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Aufsatz zugänglich unter
URN: urn:nbn:de:hbz:385-11461
URL: http://ubt.opus.hbz-nrw.de/volltexte/2018/1146/


Batracobdella leeches, environmental features and Hydromantes salamanders

Lunghi, Enrico ; Ficetola, Gentile Francesco ; Mulargia, Manuela ; Cogoni, Roberto ; Veith, Michael ; Corti, Claudia ; Manenti, Raoul

Originalveröffentlichung: (2018) International Journal for Parasitology: Parasites and Wildlife
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Dokument 1.pdf (498 KB)

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SWD-Schlagwörter: Sardinien , Karst , Höhlensalamander , Blutegel , Parasitismus
Freie Schlagwörter (Englisch): Parasitism , Cave , Interaction , Leech , Speleomantes , BCI
Institut: Geographie und Geowissenschaften
DDC-Sachgruppe: Biowissenschaften, Biologie
Sonstige beteiligte Institution: The publication was funded by the Open Access Fund of Universität Trier and the German Research Foundation (DFG)
Dokumentart: Aufsatz
Sprache: Deutsch
Erstellungsjahr: 2018
Publikationsdatum: 04.06.2018
Bemerkung: DOI: https://doi.org/10.1016/j.ijppaw.2018.01.003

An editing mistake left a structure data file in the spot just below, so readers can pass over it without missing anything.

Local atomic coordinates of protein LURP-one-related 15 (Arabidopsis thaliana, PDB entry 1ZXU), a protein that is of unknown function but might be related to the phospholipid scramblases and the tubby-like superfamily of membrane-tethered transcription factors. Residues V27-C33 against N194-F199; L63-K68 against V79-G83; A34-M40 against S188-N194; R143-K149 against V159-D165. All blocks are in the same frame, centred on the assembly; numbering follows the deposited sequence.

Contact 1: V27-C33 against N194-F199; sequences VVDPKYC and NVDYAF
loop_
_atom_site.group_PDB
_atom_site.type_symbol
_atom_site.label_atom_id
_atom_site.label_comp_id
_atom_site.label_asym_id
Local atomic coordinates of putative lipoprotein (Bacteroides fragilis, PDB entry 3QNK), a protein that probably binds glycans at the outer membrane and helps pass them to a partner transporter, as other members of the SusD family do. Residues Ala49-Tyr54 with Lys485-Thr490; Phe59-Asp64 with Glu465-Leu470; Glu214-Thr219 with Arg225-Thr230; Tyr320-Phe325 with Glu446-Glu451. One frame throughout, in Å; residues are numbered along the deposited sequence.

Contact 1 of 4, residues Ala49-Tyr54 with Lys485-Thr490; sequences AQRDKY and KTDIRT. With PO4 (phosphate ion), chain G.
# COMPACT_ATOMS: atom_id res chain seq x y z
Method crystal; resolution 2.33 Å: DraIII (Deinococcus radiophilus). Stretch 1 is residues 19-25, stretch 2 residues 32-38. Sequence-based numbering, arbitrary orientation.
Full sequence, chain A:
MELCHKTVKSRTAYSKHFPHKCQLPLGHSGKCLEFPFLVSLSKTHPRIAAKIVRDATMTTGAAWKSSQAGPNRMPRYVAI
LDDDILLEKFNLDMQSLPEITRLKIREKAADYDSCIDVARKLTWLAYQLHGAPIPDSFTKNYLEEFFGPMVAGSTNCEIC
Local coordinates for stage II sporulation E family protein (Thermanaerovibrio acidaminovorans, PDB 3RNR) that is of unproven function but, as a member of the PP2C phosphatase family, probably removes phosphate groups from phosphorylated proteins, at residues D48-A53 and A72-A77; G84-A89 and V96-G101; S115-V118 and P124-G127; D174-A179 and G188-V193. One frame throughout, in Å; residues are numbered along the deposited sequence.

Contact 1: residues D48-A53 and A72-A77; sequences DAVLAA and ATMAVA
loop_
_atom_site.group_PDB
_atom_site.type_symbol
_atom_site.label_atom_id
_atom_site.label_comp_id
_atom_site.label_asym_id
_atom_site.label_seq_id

Kurzfassung auf Englisch: Leeches can parasitize many vertebrate taxa. In amphibians, leech parasitism often has potential detrimental effects including population decline. Most of studies on the host-parasite interactions involving leeches and amphibians focus on freshwater environments, while they are very scarce for terrestrial amphibians. In this work, we studied the relationship between the leech Batracobdella algira and the European terrestrial salamanders of the genus Hydromantes, identifying environmental features related to the presence of the leeches and their possible effects on the hosts. We performed observation throughout Sardinia (Italy), covering the distribution area of all Hydromantes species endemic to this island. From September 2015 to May 2017, we conducted >150 surveys in 26 underground environments, collecting data on 2629 salamanders and 131 leeches. Water hardness was the only environmental feature correlated with the presence of B. algira, linking this leech to active karstic systems. Leeches were more frequently parasitizing salamanders with large body size. Body Condition Index was not significantly different between parasitized and non-parasitized salamanders. Our study shows the importance of abiotic environmental features for host-parasite interactions, and poses new questions on complex interspecific interactions between this ectoparasite and amphibians.

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